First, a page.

popular cane sugar manufacturers and they all confirmed the use
of boneblack in their processes. We recommend contacting the manufacturer
directly to inquire whether or not their particular brand of sugar
is vegan. In the UK, Tate and Lyle and Billingtons sugars are free
of animal substances. British Sugar, trading as Silver Spoon (the
largest UK supplier) state that their white sugar is vegan but they
cannot guarantee their brown sugars are, as some bone charcoal may
be used by their suppliers.
Rumors have sprung claiming that Tetley and Lipton use animal products
(or blood, in particular) as coloring in their teas. Tetley was
very kind in their response, being very specific. However, Lipton
was less specific and a little bit harder to get a straight answer
from. They do confirm that there are no animal products used in
their coloring. However, they refrain from being specific as to
the Natural Flavors part of their
ingredients list. E.G. Smith's position on this is wary, we suggest
you judge for yourself based on their response(s).
LETTER TO LIPTON*
There are rumors
abound that you use animal products in the coloring of your teas.
Many vegetarians and health conscious alike, would be interested
in the truth in this rumor. Do you, in fact, use any animal or animal
derived products in any of your teas. Please be specific.
The E.G. Smith
The flavor of
the tea in all our products is derived from the tealeaves during
the brewing process. All of our other ingredients are FDA approved
before we market a product. I hope this information is helpful and
thanks for your interest in Lipton!
Your friends at
Thank you for
your prompt response. However, "FDA approved" does include animal
derived products. We arenít asking disclosure of the actual ingredients;
simply, are there any animal derived ingredients in any of your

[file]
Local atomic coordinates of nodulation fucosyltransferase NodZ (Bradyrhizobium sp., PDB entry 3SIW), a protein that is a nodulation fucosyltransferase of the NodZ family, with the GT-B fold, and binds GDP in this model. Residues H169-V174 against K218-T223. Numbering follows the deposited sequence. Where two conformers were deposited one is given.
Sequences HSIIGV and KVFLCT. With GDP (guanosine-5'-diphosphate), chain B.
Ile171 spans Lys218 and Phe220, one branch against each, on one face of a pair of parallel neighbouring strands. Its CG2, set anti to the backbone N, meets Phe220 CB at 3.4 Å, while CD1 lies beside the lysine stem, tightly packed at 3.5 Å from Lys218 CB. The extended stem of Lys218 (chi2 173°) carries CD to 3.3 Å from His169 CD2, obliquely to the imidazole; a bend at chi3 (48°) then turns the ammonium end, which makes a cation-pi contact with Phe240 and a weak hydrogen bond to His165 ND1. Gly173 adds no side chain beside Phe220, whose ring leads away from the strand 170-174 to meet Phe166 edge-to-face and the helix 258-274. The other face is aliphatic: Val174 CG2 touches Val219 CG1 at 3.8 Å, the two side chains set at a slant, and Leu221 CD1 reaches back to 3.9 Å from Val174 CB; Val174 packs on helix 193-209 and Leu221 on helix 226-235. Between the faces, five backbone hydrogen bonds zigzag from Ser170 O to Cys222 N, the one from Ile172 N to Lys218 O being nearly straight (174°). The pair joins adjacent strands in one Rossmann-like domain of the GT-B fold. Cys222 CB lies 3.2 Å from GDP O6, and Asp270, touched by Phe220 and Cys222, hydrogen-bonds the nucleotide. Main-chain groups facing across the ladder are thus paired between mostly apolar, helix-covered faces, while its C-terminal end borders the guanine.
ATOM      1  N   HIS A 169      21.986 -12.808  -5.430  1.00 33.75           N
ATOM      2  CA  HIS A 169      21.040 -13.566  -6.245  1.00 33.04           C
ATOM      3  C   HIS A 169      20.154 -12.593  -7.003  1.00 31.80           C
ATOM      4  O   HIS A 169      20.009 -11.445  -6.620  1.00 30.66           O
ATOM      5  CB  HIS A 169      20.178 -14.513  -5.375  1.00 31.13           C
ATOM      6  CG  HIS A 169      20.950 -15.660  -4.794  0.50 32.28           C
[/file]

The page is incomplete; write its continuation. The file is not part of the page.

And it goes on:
teas, and if so which ones?
The E.G. Smith Project
Smith Project, I have checked with our staff and we do not use animal
products in the coloring of our tea (leaf or powdered). I hope this
Your friends at
that a particular food is made according to a complex set of Jewish
dietary laws. Does not imply VEGAN in any case. Does not imply Vegetarian
in any case. Even KOSHER products containing milk products may contain
some types of animals which are not considered "meat."
A common misconception
is checking if a food is Kosher to determine whether or not it is
vegan. The following are some of the Kosher designations with their
D : Dairy
DE : Dairy Equipment (no actual dairy in ingredients,
equipment may have been used previously in the manufacture
of products containing dairy.)
P: Passover Kosher
for all year including Passover (Note: "P" NEVER designates pareve.)
This In Mind:
One category in KOSHER
dietary laws. Made without meat or milk products or their derivatives.
Eggs and true fish are pareve, shellfish are not.
Does not have enough percentage of milkfat to be called dairy.
May actually contain milk or milk derivatives.
Made without meat. May include eggs, milk, cheese. Sometimes
even included animal fats, seafood, fish, fowl.
good sells. Several supermarkets across the country are using wax
and such on their fruits and vegetables to make them look more appealing.
Some of these visual enhancers are animal based.
"The Food and
Drug Administration has registered several categories of waxes For